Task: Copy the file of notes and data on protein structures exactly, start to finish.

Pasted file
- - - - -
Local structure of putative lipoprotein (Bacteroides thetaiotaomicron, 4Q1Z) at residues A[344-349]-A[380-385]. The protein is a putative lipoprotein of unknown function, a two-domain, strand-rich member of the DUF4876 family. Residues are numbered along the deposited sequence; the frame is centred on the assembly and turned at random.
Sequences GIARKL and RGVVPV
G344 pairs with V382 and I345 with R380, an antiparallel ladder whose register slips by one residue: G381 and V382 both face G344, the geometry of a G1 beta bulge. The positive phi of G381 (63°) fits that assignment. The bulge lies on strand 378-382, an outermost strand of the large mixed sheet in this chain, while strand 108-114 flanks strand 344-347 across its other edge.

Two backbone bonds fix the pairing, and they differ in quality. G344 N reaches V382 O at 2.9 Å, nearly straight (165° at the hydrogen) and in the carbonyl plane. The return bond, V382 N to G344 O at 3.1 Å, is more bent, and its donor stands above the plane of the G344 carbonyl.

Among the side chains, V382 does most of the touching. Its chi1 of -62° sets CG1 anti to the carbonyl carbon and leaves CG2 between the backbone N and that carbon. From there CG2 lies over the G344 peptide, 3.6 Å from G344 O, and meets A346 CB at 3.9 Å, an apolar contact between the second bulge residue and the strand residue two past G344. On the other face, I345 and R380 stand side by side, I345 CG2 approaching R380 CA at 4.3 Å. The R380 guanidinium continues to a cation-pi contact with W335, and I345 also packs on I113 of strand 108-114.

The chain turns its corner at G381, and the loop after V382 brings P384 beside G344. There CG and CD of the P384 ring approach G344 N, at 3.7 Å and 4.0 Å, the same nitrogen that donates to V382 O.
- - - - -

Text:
Local structure of putative lipoprotein (Bacteroides thetaiotaomicron, 4Q1Z) at residues A[344-349]-A[380-385]. The protein is a putative lipoprotein of unknown function, a two-domain, strand-rich member of the DUF4876 family. Residues are numbered along the deposited sequence; the frame is centred on the assembly and turned at random.
Sequences GIARKL and RGVVPV
G344 pairs with V382 and I345 with R380, an antiparallel ladder whose register slips by one residue: G381 and V382 both face G344, the geometry of a G1 beta bulge. The positive phi of G381 (63°) fits that assignment. The bulge lies on strand 378-382, an outermost strand of the large mixed sheet in this chain, while strand 108-114 flanks strand 344-347 across its other edge.

Two backbone bonds fix the pairing, and they differ in quality. G344 N reaches V382 O at 2.9 Å, nearly straight (165° at the hydrogen) and in the carbonyl plane. The return bond, V382 N to G344 O at 3.1 Å, is more bent, and its donor stands above the plane of the G344 carbonyl.

Among the side chains, V382 does most of the touching. Its chi1 of -62° sets CG1 anti to the carbonyl carbon and leaves CG2 between the backbone N and that carbon. From there CG2 lies over the G344 peptide, 3.6 Å from G344 O, and meets A346 CB at 3.9 Å, an apolar contact between the second bulge residue and the strand residue two past G344. On the other face, I345 and R380 stand side by side, I345 CG2 approaching R380 CA at 4.3 Å. The R380 guanidinium continues to a cation-pi contact with W335, and I345 also packs on I113 of strand 108-114.

The chain turns its corner at G381, and the loop after V382 brings P384 beside G344. There CG and CD of the P384 ring approach G344 N, at 3.7 Å and 4.0 Å, the same nitrogen that donates to V382 O.